Williams Treaties (1923-1950)
In 1916, a Commission of inquiry jointly created by Ontario and Canada proposed that a new treaty be negotiated in the region between Georgian Bay, the Ottawa River, Lake Simcoe and the lands west of the Bay of Quinte.
The 1923 Williams Treaties, taking its name for the head of the Royal Commission, ceded all lands in the region to the Crown for a fixed one time cash payment.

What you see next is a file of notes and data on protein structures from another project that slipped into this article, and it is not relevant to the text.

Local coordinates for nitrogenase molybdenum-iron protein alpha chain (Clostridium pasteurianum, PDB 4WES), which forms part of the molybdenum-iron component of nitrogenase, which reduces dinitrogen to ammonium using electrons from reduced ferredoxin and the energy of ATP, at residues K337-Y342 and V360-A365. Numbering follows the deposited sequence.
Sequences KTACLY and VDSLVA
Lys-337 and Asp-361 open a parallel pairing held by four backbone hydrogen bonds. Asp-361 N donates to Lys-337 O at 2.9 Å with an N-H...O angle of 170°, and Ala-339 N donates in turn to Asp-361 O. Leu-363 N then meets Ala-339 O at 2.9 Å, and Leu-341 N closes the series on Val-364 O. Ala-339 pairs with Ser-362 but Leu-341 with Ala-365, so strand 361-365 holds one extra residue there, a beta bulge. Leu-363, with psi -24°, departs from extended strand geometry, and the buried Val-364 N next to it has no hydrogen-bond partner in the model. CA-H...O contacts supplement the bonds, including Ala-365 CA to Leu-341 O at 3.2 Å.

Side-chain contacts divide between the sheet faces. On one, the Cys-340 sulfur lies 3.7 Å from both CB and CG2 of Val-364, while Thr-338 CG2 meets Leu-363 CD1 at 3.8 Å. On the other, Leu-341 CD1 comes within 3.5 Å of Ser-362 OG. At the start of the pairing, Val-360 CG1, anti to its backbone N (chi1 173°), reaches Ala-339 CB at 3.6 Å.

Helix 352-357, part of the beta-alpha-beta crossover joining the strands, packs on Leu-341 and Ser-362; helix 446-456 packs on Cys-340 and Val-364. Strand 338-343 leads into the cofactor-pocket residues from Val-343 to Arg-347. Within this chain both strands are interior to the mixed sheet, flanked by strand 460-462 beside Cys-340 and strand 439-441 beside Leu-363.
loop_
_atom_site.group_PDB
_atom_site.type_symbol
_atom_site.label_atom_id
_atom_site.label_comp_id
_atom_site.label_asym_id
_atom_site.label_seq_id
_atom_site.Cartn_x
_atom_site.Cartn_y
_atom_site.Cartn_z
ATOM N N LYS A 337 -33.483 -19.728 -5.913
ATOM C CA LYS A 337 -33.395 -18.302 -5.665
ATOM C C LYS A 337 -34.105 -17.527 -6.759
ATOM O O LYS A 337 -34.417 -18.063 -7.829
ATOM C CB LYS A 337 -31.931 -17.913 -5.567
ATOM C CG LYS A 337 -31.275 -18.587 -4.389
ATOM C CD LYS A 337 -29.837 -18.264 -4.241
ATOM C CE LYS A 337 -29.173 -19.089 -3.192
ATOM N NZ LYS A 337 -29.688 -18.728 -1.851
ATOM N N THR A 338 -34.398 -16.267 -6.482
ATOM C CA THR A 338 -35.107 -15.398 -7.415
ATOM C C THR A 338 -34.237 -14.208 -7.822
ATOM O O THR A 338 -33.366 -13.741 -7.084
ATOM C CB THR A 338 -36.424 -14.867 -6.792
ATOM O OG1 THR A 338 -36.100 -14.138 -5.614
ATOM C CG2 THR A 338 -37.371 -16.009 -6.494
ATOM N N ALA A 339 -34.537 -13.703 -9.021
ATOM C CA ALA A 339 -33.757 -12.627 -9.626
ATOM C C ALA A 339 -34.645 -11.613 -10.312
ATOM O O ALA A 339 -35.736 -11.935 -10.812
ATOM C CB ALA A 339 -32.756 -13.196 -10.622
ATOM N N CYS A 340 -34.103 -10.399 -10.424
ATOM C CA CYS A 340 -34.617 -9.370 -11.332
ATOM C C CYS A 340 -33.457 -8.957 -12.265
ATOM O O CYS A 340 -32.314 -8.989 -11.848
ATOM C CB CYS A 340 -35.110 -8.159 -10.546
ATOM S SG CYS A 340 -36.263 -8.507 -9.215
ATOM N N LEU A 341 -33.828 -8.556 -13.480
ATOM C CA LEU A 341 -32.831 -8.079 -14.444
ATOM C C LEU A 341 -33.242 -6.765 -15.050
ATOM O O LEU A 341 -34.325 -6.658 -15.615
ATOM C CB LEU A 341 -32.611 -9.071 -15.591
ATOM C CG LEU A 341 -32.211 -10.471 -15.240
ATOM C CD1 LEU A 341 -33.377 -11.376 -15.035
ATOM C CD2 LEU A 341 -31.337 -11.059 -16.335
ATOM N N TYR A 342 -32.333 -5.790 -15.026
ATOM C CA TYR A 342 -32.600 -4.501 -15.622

When Confederation was declared in 1867, it was widely held that lands in the Province of Ontario were all legally surrendered to the Crown through treaties. By the 1910s, however, concerns were being raised that some of the treaties were problematic and that not all the lands of Central Ontario were covered by a treaty.